The Danish Presidency of the EU confirmed, on 7 March, during a meeting of the Committee of Permanent Representatives (Coreper), that the discussion on savings taxation has been withdrawn from the 13 March Ecofin Council. Copenhagen had hoped to reach a compromise on granting the European Commission a negotiating mandate with several countries, including Switzerland, but Germany has put a ‘reservation’ on this approach.
There are several theories circulating as to why Germany want to do this.
A first is that wealthy and powerful (criminal) German tax evaders have been able to apply enough influence to stop financial transparency being expanded in Europe, and have been able to influence the German Finance Ministry. The theory is not so very far-fetched: many were surprised to see Germany ranked in the top ten of the Tax Justice Network’s Financial Secrecy Index last year.
A second theory is that German Finance Minister Wolfgang Schäuble, who is known to be very pro-Swiss, wants to help Switzerland, for particular reasons of his own. Bizarrely, Germany seems particularly eager to help Swiss banks, as Europolitics continued:
“In particular, Berlin wants the guarantee that is has the right to “facilitate” the access of Swiss operators to its national market of financial services.”
A third possible reason is this: by trying to force the European Commission into accepting the deals, Schäuble will be able to avoid the humiliating experience of having to admit the truth: that the Rubik deals were a gigantic mistake from the beginning.
Ultimately, Schäuble’s motivations may stem from a combination of all three. In any case, amid all the financial and political turmoil in Europe, it marks another arena in which Germany appears to be taking a rather nationalistic path, disregarding the efforts of the rest of European member states, which stand to lose tens of billions of Euros in revenues if the tax haven sabotage is successful.
Schäuble appears to be gaining a source of perhaps unwitting support from the German media, which has so far largely (with the odd exception) failed to pick up on Germany’s decisive shift onto the side of the tax havens, and which appears to have greeted Semeta’s powerful letter on March 5th with silence.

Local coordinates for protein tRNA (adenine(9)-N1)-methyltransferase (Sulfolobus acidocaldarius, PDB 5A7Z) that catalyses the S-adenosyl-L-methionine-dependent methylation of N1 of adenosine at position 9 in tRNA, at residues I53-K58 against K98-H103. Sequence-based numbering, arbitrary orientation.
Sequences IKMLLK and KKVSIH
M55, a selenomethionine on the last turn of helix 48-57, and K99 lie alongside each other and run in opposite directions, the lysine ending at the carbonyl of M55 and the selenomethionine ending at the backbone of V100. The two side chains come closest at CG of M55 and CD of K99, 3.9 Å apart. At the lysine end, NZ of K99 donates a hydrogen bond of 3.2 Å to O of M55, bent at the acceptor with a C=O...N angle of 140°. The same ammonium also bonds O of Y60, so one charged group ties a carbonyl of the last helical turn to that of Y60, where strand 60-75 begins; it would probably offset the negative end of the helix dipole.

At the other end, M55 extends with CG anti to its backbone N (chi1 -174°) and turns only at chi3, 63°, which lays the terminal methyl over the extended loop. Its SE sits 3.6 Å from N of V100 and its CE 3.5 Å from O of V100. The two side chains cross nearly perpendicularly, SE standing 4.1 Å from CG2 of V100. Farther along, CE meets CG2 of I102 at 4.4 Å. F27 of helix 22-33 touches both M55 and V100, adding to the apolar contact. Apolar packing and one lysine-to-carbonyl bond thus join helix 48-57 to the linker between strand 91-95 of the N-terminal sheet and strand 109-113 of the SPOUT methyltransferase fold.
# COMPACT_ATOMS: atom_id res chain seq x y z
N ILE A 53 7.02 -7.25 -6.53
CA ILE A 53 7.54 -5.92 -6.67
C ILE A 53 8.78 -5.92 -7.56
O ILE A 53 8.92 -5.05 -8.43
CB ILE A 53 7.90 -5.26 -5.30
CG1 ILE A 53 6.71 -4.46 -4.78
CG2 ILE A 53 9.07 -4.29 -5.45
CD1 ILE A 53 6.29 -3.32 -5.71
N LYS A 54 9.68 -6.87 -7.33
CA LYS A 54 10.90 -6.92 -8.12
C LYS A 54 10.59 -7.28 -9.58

Austria, meanwhile, appears to be taking as cynical position as it ever has. Andreas Schieder, Austria’s State Secretary of Finance, had this to say:
“We cannot wait until all the tax issues between the EU and Switzerland have been dealt with. They have had 20 years to do this, and this is certainly far too long for us.”
Which is interesting. What Schieder omitted to mention was that one of the main reasons for delay has been that Austria and Luxembourg have been blocking progress inside Europe!
In an open letter to Finance Ministers and EU Permanent Representatives on March 6th, the Tax Justice Network called Germany’s actions “unacceptable” and called on EU governments to “stand up against Germany’s position.”
Endnote 1: if any evidence is needed on just how very bad the original Rubik deals are, click here.
Endnote 2: a lot of media stories (such as this one) have falsely given the impression that because Germany and the UK have agreed to the Commission’s demands that they must renegotiate their Rubik deals, and that the sticking point has been the tax rate specified under the German deals, and that this effectively irons out the problems. That is false: the tax rate is a distraction. The changes that the EU Commission is referring to is “drop everything in Rubik that overlaps with the EUSD and its future amendments.” To repeat: if they do accept the European Commission’s demands, as is right (and as seems likely,) then the whole point of Rubik disappears.